“I think a lot of his music has to do with loss and all the emotions that go along with it,” she said. “I’ve personally suffered some significant losses. His lyrics reflect those emotions. It helps people. All the women I was with, we’ve all found his music. It helps us day-to-day. As we listen to it, we feel better.”

Leming’s fame grew when Idol played up the dramatic aspects of his life. He lived out of his car as he toured the South trying to find gigs.

Though Leming didn’t refer to himself as homeless, the Idol producers played off the living out of a car angle.

Truthfully, Leming was never actually homeless, he simply chose not to live at his parents’ home as he chased the life of a musician on the road.

Leming’s heart-on-his-sleeve crying jags on the show also endeared him to his fans. When he later revealed his mom is ill with in his words a terminal form of cancer, his emotions came into clearer view.

“His feelings about what is going on with his mom, the fact that he’s been going through this has shaped him certainly as a lyricist and a philosopher,” Male said. “Her circumstance has really made him who he is.”

Male has been in contact with Leming’s mom, in fact, his mother put in a good word for Male at the L.A. show to make sure she got in.

That concert, Leming’s first after Idol, was to a packed house at a small club known for indie bands. Male says Spider-Man himself, Tobey Maguire, was in the audience.

“(Josiah) was so happy and humble,” Male said. “He was taken aback by how he was being greeted by people.”

Idol, though obviously an emotional roller coaster for Leming had opened many doors. In fact, the weekly Idol appearances were a spring board into Josiah fandom for all of the Lemingheads. However, they are quick to point out that his MySpace page revealed musical chops that producers didn’t accentuate as they focused on his back story. The Web, each of the women said, is what kept them coming back for more.

“I realized he was really a musician, a singer/songwriter of the old school age,” Conway said. “He seemed very much to be an old soul. I had an opportunity to concentrate on his music because I had to wait a week for him to be back on television.”

Once Josiah was off the show and the subsequent wave of TV appearances ended, the friends had to turn to his Web site for Josiah news.

The fact that he shows up there to answer questions or chat with his fans was an added bonus.

By the time Josiah announced the Dallas show, Conway was comfortable enough within the group to open her home.

“It was impulsive,” she said. “But I love cooking and hosting. It was very much in my nature to say everybody come here. We’d made friends and this was a very big thing. The fun of this is us getting together. If everybody’s here, we can stay up all night and talk, which is what we did.”

The freedom to be spontaneous seems to be an invigorating factor for the Lemingheads. Stepping outside the molds of being mom, wife or office worker, doing something unexpected and sharing it with new friends was a common theme.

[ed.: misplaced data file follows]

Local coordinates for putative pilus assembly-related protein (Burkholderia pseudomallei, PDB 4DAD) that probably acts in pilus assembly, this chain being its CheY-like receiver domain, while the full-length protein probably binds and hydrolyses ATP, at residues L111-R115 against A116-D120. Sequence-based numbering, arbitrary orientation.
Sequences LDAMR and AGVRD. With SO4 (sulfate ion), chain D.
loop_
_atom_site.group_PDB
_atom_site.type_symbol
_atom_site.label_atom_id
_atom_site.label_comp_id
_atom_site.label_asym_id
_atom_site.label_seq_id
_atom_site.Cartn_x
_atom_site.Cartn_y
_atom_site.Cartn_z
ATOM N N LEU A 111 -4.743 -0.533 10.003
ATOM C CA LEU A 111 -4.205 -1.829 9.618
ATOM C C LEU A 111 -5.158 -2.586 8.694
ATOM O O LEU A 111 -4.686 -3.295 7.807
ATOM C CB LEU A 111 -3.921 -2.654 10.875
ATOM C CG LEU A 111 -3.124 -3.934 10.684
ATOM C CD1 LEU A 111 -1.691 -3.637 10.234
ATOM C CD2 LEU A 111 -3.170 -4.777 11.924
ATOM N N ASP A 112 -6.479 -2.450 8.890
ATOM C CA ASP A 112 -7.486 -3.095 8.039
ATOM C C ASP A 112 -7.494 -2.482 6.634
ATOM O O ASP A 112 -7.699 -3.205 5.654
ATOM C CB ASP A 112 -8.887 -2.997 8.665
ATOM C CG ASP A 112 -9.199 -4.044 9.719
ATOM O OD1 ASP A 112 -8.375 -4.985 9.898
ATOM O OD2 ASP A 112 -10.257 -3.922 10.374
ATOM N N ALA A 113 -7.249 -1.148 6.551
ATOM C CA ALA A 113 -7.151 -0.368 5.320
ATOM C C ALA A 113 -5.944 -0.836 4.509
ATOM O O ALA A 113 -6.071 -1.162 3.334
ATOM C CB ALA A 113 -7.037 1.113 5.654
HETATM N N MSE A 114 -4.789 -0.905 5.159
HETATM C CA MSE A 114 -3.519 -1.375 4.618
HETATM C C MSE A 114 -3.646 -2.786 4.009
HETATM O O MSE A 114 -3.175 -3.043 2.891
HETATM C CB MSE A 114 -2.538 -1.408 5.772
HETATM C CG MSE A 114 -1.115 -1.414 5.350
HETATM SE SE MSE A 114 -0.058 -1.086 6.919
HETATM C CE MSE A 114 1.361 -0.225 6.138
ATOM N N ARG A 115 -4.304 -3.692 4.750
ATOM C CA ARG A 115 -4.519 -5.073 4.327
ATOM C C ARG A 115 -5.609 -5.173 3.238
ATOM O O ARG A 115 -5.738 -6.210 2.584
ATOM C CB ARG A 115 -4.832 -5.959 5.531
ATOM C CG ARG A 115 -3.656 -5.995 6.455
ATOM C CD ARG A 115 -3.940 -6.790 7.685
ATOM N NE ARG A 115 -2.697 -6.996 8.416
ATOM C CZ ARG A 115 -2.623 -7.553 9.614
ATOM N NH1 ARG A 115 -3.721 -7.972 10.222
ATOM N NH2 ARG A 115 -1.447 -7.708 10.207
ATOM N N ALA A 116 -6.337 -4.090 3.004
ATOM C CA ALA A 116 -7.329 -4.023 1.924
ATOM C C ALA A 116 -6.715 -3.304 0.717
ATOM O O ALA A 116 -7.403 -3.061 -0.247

“By the time we all made the trip, we were as excited to meet one and another – almost – as seeing Josiah,” Frasier explained.

When Josiah took the stage – with the Lemingheads supporting him wildly from the front row – sharing the experience made it all the more fun.

“I think knowing that people were there of the same mindset made it much more comfortable in interacting with Josiah,” Frasier said. “Enjoying the show, we were there as a group. He knew that and he welcomed that.”

The show – they all said – was fantastic. Leming played his older songs as well as some new ones for an upcoming album that will drop nationwide later this year.

“It was phenomenal,” Frasier said. “I’ve been to a lot of very good shows … his emotion – joking back and forth – it was very personal.”

They have since returned to their lives, complete with promises to make the get-together an annual occurrence.

But Conway said the experience runs deeper than that. Leming’s dream – maybe more importantly his commitment to that dream – provides the ladies with the inspiration to shake themselves from the ruts of their everyday lives.

“I know that it brought me back really hard. Could I have done that when I was 19 years old? Did I even know my dream at 19 enough to make those sacrifices?” she asked. “I can do this, too. I can rethink my goals and really get out there and do what I want to do in my life, too.

“That’s the inspiration of us getting together and going to his concert and applauding him. We wanted to give him back the joy he has given to us.”

Source: Citizen Tribune

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1 Comment

  1. Your blog is interesting!

    Keep up the good work!


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    This site is in no way shape or form affiliated with Josiah Leming. This is simply a fan site to show our dedication to the artist. All images, information etc. are credited and belong to their rightful owners.